The girl continued, pony-tail bouncing, "If I earn $3000.00, I can race for free and half the money goes towards my charity, which is the Tiny Balls Foundation. They provide information to middle school boys in gym class so they can learn to 'check their balls'. I have several levels of sponsorship you might be interested in. The first one," she paused and smiled big, "is the Nutsack Nipper, which is only a buck. For that, I will glance and point at your fly and give you a wink." She laughed and said, "I'm sure your package is worth it and we can support cancer for a $1.00! I'll even let you take a picture of me pointing!"
He stared at her.
She continued. "Level Two is Nads No More. For $5.00, you get a squeeze ball to remind you of what some men can't do anymore, and I will personally give you a shout out on YouTube as soon as the race is over."
He shook his head and tried to shut the door, but his oxygen tank got in the way. She suddenly seemed to take it all in, the tank, the bathrobe over his distended belly, beanie covering his wispy hair, his unnaturally thin body. He said to her, "I have advanced testicular cancer."
She went on. "Oh, I hope you're okay. Like I said, I had a friend who had cancer and he only has one ball and is fine now and his wife doesn't even mind, so I know what you are going through! He's such a hero!"
Confident, she said, "I'm sure you'll be fine, nobody dies of testicular cancer anymore, and you must want to donate then, huh? You can really help cancer patients if give me $10.00 for the Hairy Cherry Package. Hah, package, get it?" she giggled. "For that, I will give you a Red Solo Cup that you can use at my race to fill up with beer as many times as you want!"
The man said, "Aren't you aware that alcohol is linked to cancer? Besides, it's unlikely I'll live to see your race."
"Oh, sorry" she continued, as if she didn't hear. "My grandma died of ovarian cancer so I know all about it. Wow, she really suffered right before she went, I hear. Okay, how about the Stolen Family Jewels level then? For $20.00 you get a Crotch Rocking Athletic Cup as well as a pack of condoms! Or, maybe our corporate sponsorship would interest you, our Hanging Brain level. Your prize is an hour with a hooker!"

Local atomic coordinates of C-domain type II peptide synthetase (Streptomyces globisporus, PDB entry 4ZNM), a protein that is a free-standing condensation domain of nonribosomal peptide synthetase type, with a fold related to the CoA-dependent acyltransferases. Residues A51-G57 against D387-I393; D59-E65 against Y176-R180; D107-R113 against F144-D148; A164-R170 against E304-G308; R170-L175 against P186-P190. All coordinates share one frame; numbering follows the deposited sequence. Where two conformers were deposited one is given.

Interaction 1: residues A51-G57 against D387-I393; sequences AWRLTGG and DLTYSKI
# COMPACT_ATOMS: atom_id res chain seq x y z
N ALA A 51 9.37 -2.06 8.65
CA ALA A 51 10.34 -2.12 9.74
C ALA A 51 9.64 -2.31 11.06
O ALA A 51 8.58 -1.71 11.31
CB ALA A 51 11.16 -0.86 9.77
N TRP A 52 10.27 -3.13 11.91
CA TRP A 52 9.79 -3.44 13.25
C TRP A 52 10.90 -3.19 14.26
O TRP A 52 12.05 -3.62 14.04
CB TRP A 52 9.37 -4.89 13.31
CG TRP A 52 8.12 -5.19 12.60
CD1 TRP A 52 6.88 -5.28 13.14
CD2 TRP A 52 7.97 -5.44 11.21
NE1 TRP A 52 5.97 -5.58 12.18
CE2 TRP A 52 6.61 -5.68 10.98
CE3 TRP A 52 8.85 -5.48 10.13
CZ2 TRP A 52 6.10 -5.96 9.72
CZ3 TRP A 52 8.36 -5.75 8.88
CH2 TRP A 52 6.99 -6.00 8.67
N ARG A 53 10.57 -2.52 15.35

She handed him a flyer, which had a picture of a squirrel wearing a jock strap, colored purple, with a smiley face on the front above the phrase "Show your support, save the nuts" on it. She had also included suggestions for ways people could show support for those with cancer, miraculously all of which also helped her: cheering her on as she races, tweet her campaign to raise money, contribute extra to her so she could also buy a new bike and ride in more charity races. There were, of course, incorrect statistics about cancer as well as an incorrect synopsis of Lance's story.
"Save the nuts," he thought wearily. "How about save the men?"
The disease that had taken him from a strong, athletic husband and father to a walking skeleton, which had robbed him of his future, would soon leave his wife a widow and his children fatherless, was a now a method for everybody to make a dollar. The "Tiny Balls" Foundation, he knew, did nothing with the money they raised except print wristbands for teens to giggle over, and not a dime went to research to find a cure. Their popularity meant everybody and their mother wanted in on the action, hoping to prey on the sympathies of others. Who says no to helping cancer patients?
This disease, the one that had amputated two of his body parts and taken his sex drive, that had taken part of his liver, colon, his lungs - his manhood - and soon will claim his life, was just a way for this young pony-tailed girl to make cutesy, immature jokes while trying to grab their piece of the testicle pie.
Of course, this wouldn't sink in to her if he explained it. She wanted to run a race and had found a way to get others to pay her entry fee, no different than all the corporations hoping to up their sales by slapping a purple ribbon on a product and donating a few cents to the Tiny Nuts foundation. Whether their product may cause cancer or not is irrelevant to everybody. You can't keep the machine going if everybody is cured.
He thought sadly that without even realizing it, this woman was using her friend's pain as a tool to get what she wanted, and the suffering of others was just an abstraction to her, even when right in front of her. Her grandmother had died of cancer? A story she could use to make her greed okay.
It seems the only people who recognize the fraud this type of fundraising is and how much pain it can cause are the ones who die of the disease. And, they don't complain for long.
The man gently shut the door, slowly pulled his oxygen cart back to his chair, sat down, shut his eyes and waited.
What if there was a month for men's cancers? Would it be treated with the same childish focus on body parts and the same disregard for human suffering as breast cancer is in October? Would everybody try to make a buck? Would we have tee shirts that say "Save the hard-on?" Would men walk around in shirts that say, "Yes, my balls are gone, the real ones tried to kill me?" The shameful part of all of this is that women started it, and women perpetuate it.
This disease has nothing to do with breasts. It's about having cancer. In some of us, it becomes a fatal, incurable disease. And, those of us who do have advanced cancer suffer in unimaginable ways that changes our perspective. Even a women with an earlier stage cancer can't understand it - unless it happens to her, of course. October and its focus on breasts and cutsie-pie pink and selling products is demeaning to woman who are going through unimaginable struggles.
Would men let it happen to them?